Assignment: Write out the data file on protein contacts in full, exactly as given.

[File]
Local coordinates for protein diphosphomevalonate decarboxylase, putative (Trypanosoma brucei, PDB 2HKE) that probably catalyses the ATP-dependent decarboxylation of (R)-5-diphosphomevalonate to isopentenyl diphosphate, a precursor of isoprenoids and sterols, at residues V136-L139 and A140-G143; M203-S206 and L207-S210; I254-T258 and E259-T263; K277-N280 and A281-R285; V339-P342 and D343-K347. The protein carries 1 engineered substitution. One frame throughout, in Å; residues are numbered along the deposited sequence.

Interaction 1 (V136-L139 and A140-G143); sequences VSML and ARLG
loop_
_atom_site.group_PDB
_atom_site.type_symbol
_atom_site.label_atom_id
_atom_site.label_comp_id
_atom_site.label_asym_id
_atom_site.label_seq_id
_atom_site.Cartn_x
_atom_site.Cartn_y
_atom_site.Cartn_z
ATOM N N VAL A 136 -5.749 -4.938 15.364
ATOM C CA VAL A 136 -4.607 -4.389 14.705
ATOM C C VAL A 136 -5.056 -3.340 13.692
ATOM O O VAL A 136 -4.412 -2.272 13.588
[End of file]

Local coordinates for protein diphosphomevalonate decarboxylase, putative (Trypanosoma brucei, PDB 2HKE) that probably catalyses the ATP-dependent decarboxylation of (R)-5-diphosphomevalonate to isopentenyl diphosphate, a precursor of isoprenoids and sterols, at residues V136-L139 and A140-G143; M203-S206 and L207-S210; I254-T258 and E259-T263; K277-N280 and A281-R285; V339-P342 and D343-K347. The protein carries 1 engineered substitution. One frame throughout, in Å; residues are numbered along the deposited sequence.

Interaction 1 (V136-L139 and A140-G143); sequences VSML and ARLG
loop_
_atom_site.group_PDB
_atom_site.type_symbol
_atom_site.label_atom_id
_atom_site.label_comp_id
_atom_site.label_asym_id
_atom_site.label_seq_id
_atom_site.Cartn_x
_atom_site.Cartn_y
_atom_site.Cartn_z
ATOM N N VAL A 136 -5.749 -4.938 15.364
ATOM C CA VAL A 136 -4.607 -4.389 14.705
ATOM C C VAL A 136 -5.056 -3.340 13.692
ATOM O O VAL A 136 -4.412 -2.272 13.588